Location: Nutrient Data Laboratory2012 Annual Report
1a. Objectives (from AD-416):
With the increased emphasis on reducing sodium in U.S. diets, NDL and the Epidemiology and Surveillance Branch, Centers for Disease Control and Prevention, HHS will pursue a collaboration to review and update the estimates for sodium and selected other nutrients in foods and to monitor possible changes in sodium levels, particularly in processed and prepared foods, over time. The NDL will update the National Nutrient Database for Standard Reference with new values for sodium in the Key Foods for sodium which together contribute up to 80% of the sodium in the U.S. diet.
1b. Approach (from AD-416):
NDL will 1) identify Key Foods (e.g., sentinel foods), including restaurant and processed forms, which collectively contribute up to 80% of the sodium in the U.S. diet; 2) develop estimates for sodium in the Key Foods, including selected processed and restaurant foods, through analysis, acquisition of industry data, or label estimates; 3) develop a detailed plan for monitoring changes in sodium levels in specific food types in response to possible industry reformulations during 2010-2015; 4) update, maintain, and disseminate databases for the selected nutrients in high priority foods consumed by the U.S. population; and 5) determine the reliability of labeled values for sodium in selected foods which have standard Nutrition Facts panels. (This will not apply to many restaurant foods.)
3. Progress Report:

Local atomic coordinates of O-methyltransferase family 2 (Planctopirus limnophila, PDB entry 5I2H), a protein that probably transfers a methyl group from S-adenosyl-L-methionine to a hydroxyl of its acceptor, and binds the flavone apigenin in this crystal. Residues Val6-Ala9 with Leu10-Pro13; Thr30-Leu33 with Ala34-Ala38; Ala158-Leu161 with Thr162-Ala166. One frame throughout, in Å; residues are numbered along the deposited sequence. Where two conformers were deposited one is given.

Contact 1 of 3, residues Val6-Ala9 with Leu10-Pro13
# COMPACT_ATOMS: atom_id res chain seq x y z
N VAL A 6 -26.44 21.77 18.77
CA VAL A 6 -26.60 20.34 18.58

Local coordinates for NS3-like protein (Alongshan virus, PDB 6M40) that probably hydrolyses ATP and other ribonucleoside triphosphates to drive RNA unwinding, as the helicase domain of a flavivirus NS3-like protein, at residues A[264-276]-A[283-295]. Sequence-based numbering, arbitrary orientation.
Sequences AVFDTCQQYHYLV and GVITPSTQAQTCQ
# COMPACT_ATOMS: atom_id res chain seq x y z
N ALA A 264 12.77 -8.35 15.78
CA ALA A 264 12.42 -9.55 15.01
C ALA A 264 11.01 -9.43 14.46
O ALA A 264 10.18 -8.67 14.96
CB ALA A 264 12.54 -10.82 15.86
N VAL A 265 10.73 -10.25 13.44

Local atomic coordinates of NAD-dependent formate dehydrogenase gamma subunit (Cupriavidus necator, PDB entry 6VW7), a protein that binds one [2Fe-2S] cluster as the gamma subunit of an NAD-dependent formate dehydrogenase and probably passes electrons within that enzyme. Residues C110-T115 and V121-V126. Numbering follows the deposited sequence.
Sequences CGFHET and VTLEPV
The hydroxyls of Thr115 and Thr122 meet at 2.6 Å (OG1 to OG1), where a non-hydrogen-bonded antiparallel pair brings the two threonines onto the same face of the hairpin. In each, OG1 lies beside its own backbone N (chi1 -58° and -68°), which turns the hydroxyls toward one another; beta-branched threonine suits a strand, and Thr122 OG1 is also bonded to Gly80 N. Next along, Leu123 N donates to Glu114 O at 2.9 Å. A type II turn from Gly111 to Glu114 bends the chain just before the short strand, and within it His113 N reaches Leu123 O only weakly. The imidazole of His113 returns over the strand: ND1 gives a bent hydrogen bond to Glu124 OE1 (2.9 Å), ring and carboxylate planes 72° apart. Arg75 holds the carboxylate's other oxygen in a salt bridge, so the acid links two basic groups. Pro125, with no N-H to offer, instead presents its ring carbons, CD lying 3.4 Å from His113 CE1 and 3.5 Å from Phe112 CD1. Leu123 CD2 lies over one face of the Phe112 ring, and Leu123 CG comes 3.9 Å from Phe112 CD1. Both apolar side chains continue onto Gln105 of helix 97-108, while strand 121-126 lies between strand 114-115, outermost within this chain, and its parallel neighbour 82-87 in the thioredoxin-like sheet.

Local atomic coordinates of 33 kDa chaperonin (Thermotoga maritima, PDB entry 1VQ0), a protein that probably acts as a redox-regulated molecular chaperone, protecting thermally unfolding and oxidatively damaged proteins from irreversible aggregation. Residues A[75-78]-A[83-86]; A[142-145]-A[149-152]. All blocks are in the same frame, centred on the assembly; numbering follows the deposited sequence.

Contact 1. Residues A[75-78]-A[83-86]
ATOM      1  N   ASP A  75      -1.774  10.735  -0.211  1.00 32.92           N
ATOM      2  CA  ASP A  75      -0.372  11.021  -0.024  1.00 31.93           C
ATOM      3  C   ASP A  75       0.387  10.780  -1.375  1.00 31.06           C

Public health research has shown that the level of dietary sodium is a contributing factor in the development of hypertension and cardiovascular health. The Nutrient Data Laboratory (NDL) is collaborating with the Centers for Disease Control, Atlanta (CDC), the Food and Drug Administration (FDA) and the Agricultural Research Service's (ARS) Food Surveys Research Group (FSRG) to monitor levels of sodium in packaged and restaurant foods. While the NDL has monitored levels of sodium and other mineral elements in foods since 1960, the new collaboration will require more frequent monitoring of specific products to track changes in retail foods, including some popular restaurant foods. This collaboration is part of the coordinated efforts of local, state, and federal government agencies, the food industry, and scientists in academia to encourage and achieve the reduction of sodium levels in foods. In response to the Institute of Medicine (IOM) recommendation that USDA monitor possible changes in sodium content of foods, ARS scientists have developed a plan for identifying packaged and restaurant foods which are the primary contributors of dietary sodium. FSRG scientists analyzed the most recent results of the What We Eat in America (WWEIA), National Health and Nutrition Examination Survey (NHANES) using the sodium values for foods provided by the NDL and reported in National Nutrient Database for Standard Reference (SR22) and the food intakes of participants in the Survey. About 125 “Sentinel Foods” were identified to be monitored over the next five to ten years. During 2011-2012, the analyses of about 90 Sentinel Foods were completed; new data are scheduled to be released in SR25 in early September 2012. With the support of the CDC, FDA, and the National Institutes of Health (NIH), as well as USDA, the remaining foods will be analyzed in 2013. NDL will continue to monitor the sodium content of almost 2900 other foods-values which are needed by FSRG for assessing the nutrient content of foods reported in WWEIA. Through the National Food and Nutrient Analysis Program, NDL will generate data for sodium and other nutrients (e.g., total sugar, potassium, total and saturated fat) which may be affected by the reformulation of processed foods to reduce sodium. Data will also be submitted by the food industry to support this effort. NDL scientists will selectively monitor food label data and market share information to maintain updated nutrient values.